“Put out into the deep and let down your nets for a catch.”
Those words of Jesus Christ were also favorites of St. John Paul II, and 20 years ago, he got very practical about what they should mean for us in our time.
He gave a very specific plan for the years that would follow the year 2000, and promised it would bring the same result as it did for Simon: “When they had done this, they caught a great number of fish.”
The Church has had a tough 20 years since then.
St. John Paul spelled out his plan in the 2001 Apostolic Letter “At the Beginning of the Millennium.” Disaster followed. First came 9/11, which turned many people against religion; then came the scandals, which turned many people against the Church. After that, smartphones and social media fractured people into like-minded — and close-minded — groups, speeding up the rise of the nones.
In revisiting St. John Paul’s words, we may feel exactly like Simon, who said: “Master, we toiled all night and caught nothing!” Fine. But what he said next was: “But at your word I will let down the nets.”
Jesus’ plan was simple — let down your nets — and St. John Paul’s was simple too.
John Paul said he didn’t want to invent “a new program.” He just asks for ordinary holiness (Nos. 30-31 in the letter) focused on Jesus.
The first thing to promote, he said, is prayer.
Before all else, pray (Nos. 32-34). Talk to Jesus. Be his friend. Then, invite people to join you.
The first people to pray with are your family. If you’re not in the habit of praying out loud with others, it can feel awkward at first. Do it anyway, and you will find that it soon feels natural — and changes a family’s dynamic for good.
The next thing to do is to invite others to pray with you. One great way to do it is with the Rosary. I love Mike Scherschligt’s apostolate of gathering family and friends for a meal and a Rosary. He turned it into a remarkable podcast that reaches people throughout the world — but it can work in your living room, too.
Second, promote Sunday Mass.
I love the humility of St. John Paul’s plan. He doesn’t ask for Eucharistic Adoration, though that’s a great practice; he doesn’t even ask for daily Mass. He asks for Sunday Mass (Nos. 35-36).
We can fall into the trap of thinking that Sunday Mass is no big deal, and not worth promoting. That’s a huge mistake. After all, it is “the summit toward which the Church’s action tends and at the same time the source from which comes all her strength,” says Vatican II.
Simply committing to go to Mass every Sunday, no matter what, will transform a family. And if each Aleteia reader started inviting others to Mass, not only the Church but the whole world would be changed.
Third, John Paul II said to invite people to the sacrament of Reconciliation.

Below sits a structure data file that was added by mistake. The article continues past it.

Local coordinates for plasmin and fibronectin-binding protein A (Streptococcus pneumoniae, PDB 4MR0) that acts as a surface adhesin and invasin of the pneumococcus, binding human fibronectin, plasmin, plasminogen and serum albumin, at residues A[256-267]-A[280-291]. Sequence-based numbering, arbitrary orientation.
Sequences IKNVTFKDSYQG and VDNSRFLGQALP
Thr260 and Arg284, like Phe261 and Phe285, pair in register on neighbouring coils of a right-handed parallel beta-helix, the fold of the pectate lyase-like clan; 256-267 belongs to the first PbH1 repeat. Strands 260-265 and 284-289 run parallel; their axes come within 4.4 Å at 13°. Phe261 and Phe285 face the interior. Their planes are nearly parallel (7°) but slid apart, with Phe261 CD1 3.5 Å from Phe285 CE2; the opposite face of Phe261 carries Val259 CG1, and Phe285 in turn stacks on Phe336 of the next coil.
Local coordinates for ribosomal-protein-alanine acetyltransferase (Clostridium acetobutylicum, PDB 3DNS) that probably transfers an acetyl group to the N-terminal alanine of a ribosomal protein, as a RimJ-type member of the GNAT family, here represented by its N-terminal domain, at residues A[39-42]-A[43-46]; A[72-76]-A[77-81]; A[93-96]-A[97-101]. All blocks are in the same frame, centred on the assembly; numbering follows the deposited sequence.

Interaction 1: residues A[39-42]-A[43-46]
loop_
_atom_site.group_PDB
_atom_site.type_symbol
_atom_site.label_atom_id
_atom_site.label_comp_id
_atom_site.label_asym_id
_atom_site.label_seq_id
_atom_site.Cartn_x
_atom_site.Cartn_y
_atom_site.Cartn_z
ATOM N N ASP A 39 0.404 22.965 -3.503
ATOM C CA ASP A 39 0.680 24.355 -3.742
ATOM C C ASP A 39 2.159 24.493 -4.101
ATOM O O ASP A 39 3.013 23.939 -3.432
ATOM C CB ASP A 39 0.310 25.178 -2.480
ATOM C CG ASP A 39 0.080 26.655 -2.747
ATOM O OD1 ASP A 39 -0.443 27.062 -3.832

St. John Paul II often spoke about the need to revive confession in our parishes. He said that the sacrament was “in crisis” and this was driving the plague of our times: The loss of the sense of sin.
The answer: confession. He asked for “confidence, creativity, and perseverance in presenting it and leading people to appreciate it” (No. 37). Pope Francis has been a great model of this, with his “24 Hours for the Lord” initiative, and by his personal witness, going to confession in public and hearing confessions. I have found that just casually mentioning confession is enough to spark others to go.
Fourth: John Paul says to rediscover Scripture.
St. John Paul says nothing in his plan will happen without grace (No. 38) and that comes most often from hearing the Word (No. 39) and proclaiming the Word (40-41).
It is remarkable how in the past 20 years, John Paul’s plan has played out, whether intentionally or not. He asks people to rediscover the prayerful reading of Scripture called lectio divina, and today, Aleteia, Hallow, the iBreviary promote just that. He also asks for all of us — and not just specialists — to become “servants of the word” (No. 40) and remarkable biblical apostolates have risen up.
We can’t even imagine the good this will do. John Paul says the word of God, sown in good soil, will yield a hundredfold (No. 41).
Fifth, he asks for love: with one another, and with the poor.
He has a lot of things to say that apply to bishops and leaders — and they should look them up. But the big takeaway for the laity, I think, is “Witnesses to Love” (No. 42) who “Stake everything on charity” (No. 43).He wants us to love our families and fellow parishioners, and let that love pour out to the poor.
The beauty of John Paul’s “program” is its simplicity.
No need for anything complicated. No need to take a difficult course or adopt a strange way of life. Just ask others to join us as we pray, worship, confess, read the Bible, and serve.
The result will be astonishing.
Go deeper in this theme at the author’s podcast here.